Posted by: rayseghers | August 22, 2009

Building Engagement in Small Businesses

Several weeks ago I started a discussion on the OD Network Group on asking if consultants used different engagement-building strategies when working with small businesses.  I won’t repeat all of that information here since it is still available on LinkedIn.  (Please consider joining this group if you are not already a member.)

The first conclusion was that the concept of engagement was the same for small businesses as it was for larger businesses simply because “people are people.”  This meant that the basic strategy and the measurement tools were independent of organizational size.  But then there was the recognition that the sheer size of the organization, or lack thereof, would have a tremendous impact on the actual tactics used to build engagement.

The simplest advantage of working with small businesses is that it is often literally possible to get everyone in the same room at the same time.   Everybody knows everyone and all get a chance to hear firsthand what is going on and get to respond and ask questions.  It is much easier to feel engaged in this type of situation.  So, it would appear that engagement ought to be higher in smaller organizations.  (I am not sure if there is any hard research data to support this or not.) While technology, for example webcasts, allows larger numbers to view information at the same time it still does not allow the same dynamics that an in-person session allows.  Maybe someday, but not quite yet.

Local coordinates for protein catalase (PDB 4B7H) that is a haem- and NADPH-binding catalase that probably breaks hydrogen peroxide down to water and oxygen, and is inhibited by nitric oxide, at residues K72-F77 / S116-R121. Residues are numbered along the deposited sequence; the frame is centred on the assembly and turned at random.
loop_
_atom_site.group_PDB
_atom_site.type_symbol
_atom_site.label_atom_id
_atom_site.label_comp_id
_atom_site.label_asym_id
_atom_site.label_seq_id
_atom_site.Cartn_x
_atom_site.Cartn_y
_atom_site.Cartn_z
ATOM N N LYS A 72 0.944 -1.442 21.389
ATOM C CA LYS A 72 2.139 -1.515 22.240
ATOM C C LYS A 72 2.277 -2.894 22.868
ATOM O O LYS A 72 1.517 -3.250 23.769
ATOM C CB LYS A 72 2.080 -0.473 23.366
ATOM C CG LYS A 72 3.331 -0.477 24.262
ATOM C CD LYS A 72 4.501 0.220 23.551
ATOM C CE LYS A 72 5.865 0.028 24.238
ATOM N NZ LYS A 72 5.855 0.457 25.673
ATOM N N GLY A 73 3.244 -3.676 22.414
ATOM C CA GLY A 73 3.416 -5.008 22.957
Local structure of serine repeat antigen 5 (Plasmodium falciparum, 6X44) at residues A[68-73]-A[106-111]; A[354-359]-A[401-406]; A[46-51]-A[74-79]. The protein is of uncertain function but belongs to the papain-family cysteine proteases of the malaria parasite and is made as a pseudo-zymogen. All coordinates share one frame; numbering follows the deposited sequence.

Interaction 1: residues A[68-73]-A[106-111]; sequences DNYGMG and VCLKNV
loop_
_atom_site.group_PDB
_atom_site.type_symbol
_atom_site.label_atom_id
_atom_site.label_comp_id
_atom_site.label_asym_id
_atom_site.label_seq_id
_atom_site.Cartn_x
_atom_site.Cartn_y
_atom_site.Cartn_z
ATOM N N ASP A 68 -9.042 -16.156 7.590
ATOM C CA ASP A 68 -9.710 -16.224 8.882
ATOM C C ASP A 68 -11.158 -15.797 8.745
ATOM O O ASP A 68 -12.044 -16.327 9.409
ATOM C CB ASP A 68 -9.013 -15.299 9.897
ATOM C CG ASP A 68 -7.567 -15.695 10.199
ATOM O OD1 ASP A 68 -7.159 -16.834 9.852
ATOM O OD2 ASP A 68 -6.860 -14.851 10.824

Larger organizations often hold group/department meetings to make up for this, but this practice may backfire from an organizational perspective.  These meetings often do a great job of building engagement with the group/department but may actually lessen the ties to the larger organization.  Managers building “silos” or “fiefdoms” put their own interests ahead of those of the organization.  This is related to the often-asked question about the role of the supervisor in building engagement. 

In fact, the other advantage when working with organizations had to do with the complexity of the structure and the number of reporting layers between the rank-and-file and the C-Level.  Obviously, most small business tend to have a simpler organizational structure than do larger organizations and this, again, makes the organization easier to work with.  So, a simpler structure ought to increase employee engagement as well.  (Again, I am not sure if there is any hard research data to support this or not.)

So, the bottom line in this discussion thread was that building engagement was basically the same no matter the size of the organization but that it was generally easier to do in small organizations.  I guess a question for a future discussion is whether one can build engagement in a larger organization successfully long term.  The deck certainly seems to be stacked against this.

So, what do you think?



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